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Come & Trip It: Instrumental Dance Music 1780s-1920s
Various Artists
Come & Trip It: Instrumental Dance Music 1780s-1920s
Genres: Folk, World Music, Jazz, Special Interest, Pop, Classical, Classic Rock
  •  Track Listings (21) - Disc #1


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CD Reviews

Treasured since childhood
Old Fashioned Fan | Stanford, CA United States | 01/27/2005
(5 out of 5 stars)

"I have had tape recordings of this album since I was a child and am excited to find it on CD. It is truly a wonderful collection that will force you to get up and dance--you won't be able to resist! I can't add to the great review above except to say I heartily agree with everything that was said. I really love these songs."
Indispensible Music for Dancing (and Listening)
Danielle Bennignus | 12/26/2004
(5 out of 5 stars)

"Honestly, I'm flat-out floored to be the first to review this album. As a lover of early popular music and historical dance, this collection has always meant the world to me - for its selection and scope, it cannot be surpassed.

Three stellar orchestras are featured - the Federal Music Society tends to the Victorian era, Dick Hyman & his Dance Orchestra (need I even go into Hyman's musical contribution to culture) lovingly represent the Edwardian years through the early 1920's, and Gerard Schwartz and his Dance Orchestra treat the 1920's with charming respect and authenticity. The transition from one orchestra to the next is seamless, and the decades just drift by the ears.

Specific numbers that stand out include "Prima Donna Waltz", a wonderfully smooth composition - it practically begs to be danced to. "Country Fiddle Music", a set of six pieces, is a sheer delight. "Flying Cloud Schottische" is the ideal example of this dance - it lilts along, just like the steps demand. "Ma Ragtime Baby" is an utterly delicious cakewalk, with truly addictive usage of upbeats and that certain ineffable swagger that just sums up popular dance at the turn of the twentieth century. Wordy, yes - but it's just that good. "Kansas City Blues" is a marvel, and is PERFECTLY transcribed here. I have an original 78 record here that I've compared it to, and there isn't even the slightest difference. Wonderful. "Waltzing the Blues" is truly unique - it brings to mind the image of the sheiks and honeys of the 1920's embracing a dance of their forebearers, giving it their own little twist. I'm hard pressed to imagine violin and saxophone having a happier relationship musically than in this piece - sheer fun. Finally, we finish the album with an appropriately raucous Charleston, the classic "Sweet Man".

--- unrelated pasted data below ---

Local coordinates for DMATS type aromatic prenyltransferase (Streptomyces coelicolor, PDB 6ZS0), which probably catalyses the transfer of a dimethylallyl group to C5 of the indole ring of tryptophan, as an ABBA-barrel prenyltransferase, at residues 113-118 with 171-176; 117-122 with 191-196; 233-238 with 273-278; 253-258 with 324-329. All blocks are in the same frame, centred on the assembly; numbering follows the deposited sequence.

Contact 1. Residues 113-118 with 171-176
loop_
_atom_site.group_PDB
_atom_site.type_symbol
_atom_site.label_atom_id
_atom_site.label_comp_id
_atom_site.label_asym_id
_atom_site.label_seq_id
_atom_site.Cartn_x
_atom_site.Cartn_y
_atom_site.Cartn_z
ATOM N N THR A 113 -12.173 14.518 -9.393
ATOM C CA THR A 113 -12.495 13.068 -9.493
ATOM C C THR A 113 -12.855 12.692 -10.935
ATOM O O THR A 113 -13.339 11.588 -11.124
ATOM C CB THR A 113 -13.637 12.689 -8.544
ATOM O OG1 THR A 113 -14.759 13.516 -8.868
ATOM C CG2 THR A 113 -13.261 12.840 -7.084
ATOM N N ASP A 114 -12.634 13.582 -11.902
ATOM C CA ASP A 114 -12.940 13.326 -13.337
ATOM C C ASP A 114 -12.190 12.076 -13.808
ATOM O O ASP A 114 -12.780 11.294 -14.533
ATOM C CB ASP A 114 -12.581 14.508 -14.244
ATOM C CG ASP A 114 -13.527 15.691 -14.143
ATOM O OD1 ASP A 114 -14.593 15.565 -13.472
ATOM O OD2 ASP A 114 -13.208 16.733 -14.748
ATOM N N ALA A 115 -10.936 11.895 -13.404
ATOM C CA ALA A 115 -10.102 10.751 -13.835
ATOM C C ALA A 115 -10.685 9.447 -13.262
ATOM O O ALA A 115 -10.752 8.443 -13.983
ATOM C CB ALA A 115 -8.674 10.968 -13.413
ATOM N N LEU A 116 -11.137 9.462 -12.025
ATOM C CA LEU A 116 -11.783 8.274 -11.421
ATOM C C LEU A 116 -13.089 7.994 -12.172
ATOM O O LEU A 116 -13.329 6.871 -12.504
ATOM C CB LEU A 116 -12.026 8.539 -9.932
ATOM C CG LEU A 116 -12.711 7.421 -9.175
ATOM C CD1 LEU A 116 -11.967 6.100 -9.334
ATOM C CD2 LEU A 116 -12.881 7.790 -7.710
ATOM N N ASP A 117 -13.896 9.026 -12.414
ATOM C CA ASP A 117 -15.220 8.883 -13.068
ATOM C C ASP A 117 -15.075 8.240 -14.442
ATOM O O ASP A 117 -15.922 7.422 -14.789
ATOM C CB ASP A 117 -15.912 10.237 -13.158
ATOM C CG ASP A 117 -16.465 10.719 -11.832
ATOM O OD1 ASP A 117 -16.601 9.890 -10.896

And, that's not all - the many offerings interspersed are truly wonderful, as well. This album is a MUST-HAVE for lovers of early popular music, and especially for vintage dance folks. Every piece is a gem, and ideally timed and arranged for dancing. It's a collection that I wouldn't part with for anything."
Gene DeSantis | Philadelphia, PA United States | 09/30/2007
(5 out of 5 stars)

"If anyone needs proof how America has grown fat, listen to this album, especially the last dozen tracks. Once upon a time dancing was not merely convulsing in place. Nearly every selection here requires a limber body, and our forebears must have been up to it to be able to dance to such extraordinarily lively music. It is hard to believe it was once considered junk, mere hack work, throwaway culture. An utterly adorable tune like "At the Mississippi Cabaret" or "Hold Me" was a fad of the moment, if even of a moment, however brilliantly arranged as it was. It is further hard to believe popular music was so capable of charm, that it required -- indeed, thrived on vigorous social activity. Now we can only pine and sigh for a time when high commerce could, in its own way, yield high art."